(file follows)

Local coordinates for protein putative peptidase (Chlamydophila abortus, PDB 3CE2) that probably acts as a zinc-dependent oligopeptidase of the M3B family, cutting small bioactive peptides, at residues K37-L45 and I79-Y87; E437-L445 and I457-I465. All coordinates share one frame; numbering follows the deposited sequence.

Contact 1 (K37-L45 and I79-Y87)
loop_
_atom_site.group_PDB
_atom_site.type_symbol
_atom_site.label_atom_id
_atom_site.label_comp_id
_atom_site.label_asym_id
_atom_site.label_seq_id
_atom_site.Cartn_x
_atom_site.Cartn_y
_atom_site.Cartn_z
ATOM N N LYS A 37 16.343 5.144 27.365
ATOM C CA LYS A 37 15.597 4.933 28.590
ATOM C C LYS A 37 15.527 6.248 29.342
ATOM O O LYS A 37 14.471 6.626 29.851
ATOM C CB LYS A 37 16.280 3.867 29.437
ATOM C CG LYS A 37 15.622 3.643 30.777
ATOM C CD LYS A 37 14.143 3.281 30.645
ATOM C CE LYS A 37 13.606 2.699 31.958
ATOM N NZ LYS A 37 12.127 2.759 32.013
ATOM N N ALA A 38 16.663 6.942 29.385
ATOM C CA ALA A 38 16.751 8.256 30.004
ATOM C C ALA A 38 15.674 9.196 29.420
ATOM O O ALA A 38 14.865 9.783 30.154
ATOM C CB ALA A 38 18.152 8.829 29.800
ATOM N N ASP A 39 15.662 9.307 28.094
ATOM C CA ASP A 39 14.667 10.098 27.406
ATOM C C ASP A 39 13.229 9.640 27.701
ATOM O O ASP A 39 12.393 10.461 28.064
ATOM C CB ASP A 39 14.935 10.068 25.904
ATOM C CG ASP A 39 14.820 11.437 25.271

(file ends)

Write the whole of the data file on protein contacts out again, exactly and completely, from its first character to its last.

Local coordinates for protein putative peptidase (Chlamydophila abortus, PDB 3CE2) that probably acts as a zinc-dependent oligopeptidase of the M3B family, cutting small bioactive peptides, at residues K37-L45 and I79-Y87; E437-L445 and I457-I465. All coordinates share one frame; numbering follows the deposited sequence.

Contact 1 (K37-L45 and I79-Y87)
loop_
_atom_site.group_PDB
_atom_site.type_symbol
_atom_site.label_atom_id
_atom_site.label_comp_id
_atom_site.label_asym_id
_atom_site.label_seq_id
_atom_site.Cartn_x
_atom_site.Cartn_y
_atom_site.Cartn_z
ATOM N N LYS A 37 16.343 5.144 27.365
ATOM C CA LYS A 37 15.597 4.933 28.590
ATOM C C LYS A 37 15.527 6.248 29.342
ATOM O O LYS A 37 14.471 6.626 29.851
ATOM C CB LYS A 37 16.280 3.867 29.437
ATOM C CG LYS A 37 15.622 3.643 30.777
ATOM C CD LYS A 37 14.143 3.281 30.645
ATOM C CE LYS A 37 13.606 2.699 31.958
ATOM N NZ LYS A 37 12.127 2.759 32.013
ATOM N N ALA A 38 16.663 6.942 29.385
ATOM C CA ALA A 38 16.751 8.256 30.004
ATOM C C ALA A 38 15.674 9.196 29.420
ATOM O O ALA A 38 14.865 9.783 30.154
ATOM C CB ALA A 38 18.152 8.829 29.800
ATOM N N ASP A 39 15.662 9.307 28.094
ATOM C CA ASP A 39 14.667 10.098 27.406
ATOM C C ASP A 39 13.229 9.640 27.701
ATOM O O ASP A 39 12.393 10.461 28.064
ATOM C CB ASP A 39 14.935 10.068 25.904
ATOM C CG ASP A 39 14.820 11.437 25.271